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Defining tradeoffs between farm profit and natural resource indicators in grain-grazing systems

Michael Robertson1, Andrew Bathgate2, Andrew Moore3, Roger Lawes1 and Julianne Lilley3

1 CSIRO Sustainable Ecosystems, PMB 5, PO Wembley, WA 6913, Email
Farming Systems Analysis Service, 41 Trebor Road, Albany WA 6330

3 CSIRO Plant Industry, G.P.O. Box 1600, Canberra, ACT 2061


Natural resource indicators are used by catchment management organisations (CMOs) as targets for land use management. However, the nature of the tradeoff function between natural resource management (NRM) outcomes and whole-farm profit is ill-defined, varying between regions and according to the particular NRM indicator considered. Defining the function will assist CMOs and farmers to evaluate the achievability of particular targets, and help determine the size of economic incentives required to offset any expected loss in farm profit associated with meeting targets. We addressed this issue by modelling representative farm businesses in two mixed farming regions (southern NSW and the central wheatbelt of WA). The APSIM and GRAZPLAN farming systems models were linked and used to generate values of five NRM indicators (leakage, nitrate leaching, bare ground, soil organic carbon change, acidification) for a wide range of crop-pasture rotations. Predicted long-run NRM indicator values were incorporated into MIDAS and optimisations, constrained to meet various NRM targets, were run. For some circumstances and indicators, the resulting tradeoff functions were relatively flat; a wide range of enterprise mixes can lead to the same NRM outcomes but significant gains in the indicators may not be possible using current rotation options. For others, significant improvements could be achieved but at a substantial loss in whole farm profit (through the selection of less profitable rotations). This analysis demonstrates an approach by which biophysical simulation models of the farming system can be linked to linear-programming representations of farming enterprises, and provides a method for deriving objective relationships between NRM targets and economic performance.

Key Words

Profit, natural resource indicator, tradeoff, grain, graze, economics, model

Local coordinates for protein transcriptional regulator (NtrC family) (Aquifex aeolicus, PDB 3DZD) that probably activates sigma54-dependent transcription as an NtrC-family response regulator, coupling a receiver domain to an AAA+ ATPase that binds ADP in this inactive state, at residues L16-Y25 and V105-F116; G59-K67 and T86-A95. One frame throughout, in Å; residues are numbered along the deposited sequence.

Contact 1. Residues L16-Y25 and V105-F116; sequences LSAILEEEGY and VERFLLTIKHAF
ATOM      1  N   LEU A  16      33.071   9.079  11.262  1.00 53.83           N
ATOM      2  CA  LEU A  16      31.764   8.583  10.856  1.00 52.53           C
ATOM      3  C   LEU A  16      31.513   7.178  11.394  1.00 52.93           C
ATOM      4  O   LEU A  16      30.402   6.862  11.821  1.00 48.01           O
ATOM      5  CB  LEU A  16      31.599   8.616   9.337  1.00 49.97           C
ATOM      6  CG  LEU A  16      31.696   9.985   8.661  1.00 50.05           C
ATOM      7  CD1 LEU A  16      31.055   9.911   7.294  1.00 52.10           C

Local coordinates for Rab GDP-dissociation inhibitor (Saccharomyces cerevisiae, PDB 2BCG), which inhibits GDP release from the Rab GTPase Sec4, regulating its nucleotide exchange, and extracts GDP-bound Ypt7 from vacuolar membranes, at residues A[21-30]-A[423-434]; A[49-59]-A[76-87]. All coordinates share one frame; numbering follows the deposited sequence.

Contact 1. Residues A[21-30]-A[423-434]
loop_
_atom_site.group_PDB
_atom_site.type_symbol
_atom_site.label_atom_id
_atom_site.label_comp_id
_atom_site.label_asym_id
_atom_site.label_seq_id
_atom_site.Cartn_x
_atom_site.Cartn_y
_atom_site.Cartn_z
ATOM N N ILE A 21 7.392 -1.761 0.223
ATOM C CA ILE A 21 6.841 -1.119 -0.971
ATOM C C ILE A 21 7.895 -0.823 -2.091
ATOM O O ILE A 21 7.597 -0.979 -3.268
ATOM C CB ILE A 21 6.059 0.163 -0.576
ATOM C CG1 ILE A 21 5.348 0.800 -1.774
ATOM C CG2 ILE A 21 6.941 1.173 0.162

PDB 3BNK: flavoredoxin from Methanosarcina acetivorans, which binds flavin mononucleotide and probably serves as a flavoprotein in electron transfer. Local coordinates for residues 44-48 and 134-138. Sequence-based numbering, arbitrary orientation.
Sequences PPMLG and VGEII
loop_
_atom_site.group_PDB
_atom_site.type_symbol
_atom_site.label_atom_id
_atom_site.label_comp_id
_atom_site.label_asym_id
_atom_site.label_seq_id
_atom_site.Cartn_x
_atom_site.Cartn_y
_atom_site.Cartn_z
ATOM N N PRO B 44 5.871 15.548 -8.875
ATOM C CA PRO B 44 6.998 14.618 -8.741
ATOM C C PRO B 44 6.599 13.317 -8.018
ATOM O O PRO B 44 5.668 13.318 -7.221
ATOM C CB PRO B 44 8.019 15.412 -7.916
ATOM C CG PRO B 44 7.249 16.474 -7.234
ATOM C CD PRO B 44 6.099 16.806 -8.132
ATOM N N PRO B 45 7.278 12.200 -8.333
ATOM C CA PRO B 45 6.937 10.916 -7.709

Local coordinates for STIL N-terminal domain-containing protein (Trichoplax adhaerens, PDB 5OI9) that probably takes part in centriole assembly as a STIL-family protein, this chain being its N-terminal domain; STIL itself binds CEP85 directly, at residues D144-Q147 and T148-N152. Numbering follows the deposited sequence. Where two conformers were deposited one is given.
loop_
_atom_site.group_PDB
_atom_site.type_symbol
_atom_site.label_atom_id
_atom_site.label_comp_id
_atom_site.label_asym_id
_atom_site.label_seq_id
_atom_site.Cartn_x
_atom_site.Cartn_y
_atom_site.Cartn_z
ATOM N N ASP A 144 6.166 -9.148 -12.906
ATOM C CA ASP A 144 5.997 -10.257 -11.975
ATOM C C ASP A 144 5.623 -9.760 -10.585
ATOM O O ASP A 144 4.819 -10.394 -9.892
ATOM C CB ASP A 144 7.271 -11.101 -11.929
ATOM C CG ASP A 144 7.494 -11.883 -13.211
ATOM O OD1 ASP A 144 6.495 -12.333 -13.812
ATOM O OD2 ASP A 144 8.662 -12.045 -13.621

Natural resource indicators are used by catchment management organisations (CMOs) in Australia as targets for land use management. However, the nature of the tradeoff function between natural resource management (NRM) outcomes and whole-farm profit is ill-defined. Defining the function will assist CMOs and farmers to evaluate the achievability of particular targets, and help determine the size of economic incentives required to offset any expected loss in farm profit associated with meeting targets. More generally, it will also allow for quantification of the NRM impact of broadacre farming and the scope for more positive NRM outcomes through changes in land use and management.

This paper brings together two modelling approaches to address the challenge of defining NRM-profit tradeoffs. Dynamic biophysically-based simulation models of agricultural systems, such as APSIM (Keating et al. 2003) and GRAZPLAN (Donnelly et al. 2002), can produce estimates of production, soil states and processes in relation to weather and management and are commonly applied at point (i.e. paddock) scale. Whole-farm linear programming models, such as MIDAS (Kingwell and Pannell 1987), represent the biological, physical, technical and managerial relationships of a mixed farm that is representative of production systems within a defined region. The MIDAS model allocates available resources in order to maximise the objective function of whole-farm profit, subject to resource, environmental and managerial constraints.

In this paper we use the biophysical models to derive values for two key NRM indicators (leakage, bare ground) under a range of land uses and use these in MIDAS to explore the tradeoffs between profit and the indicators when subject to a range of constraints. The analysis was conducted in two contrasting mixed farming regions to explore potential regional differences in the tradeoffs.


Regions and farming systems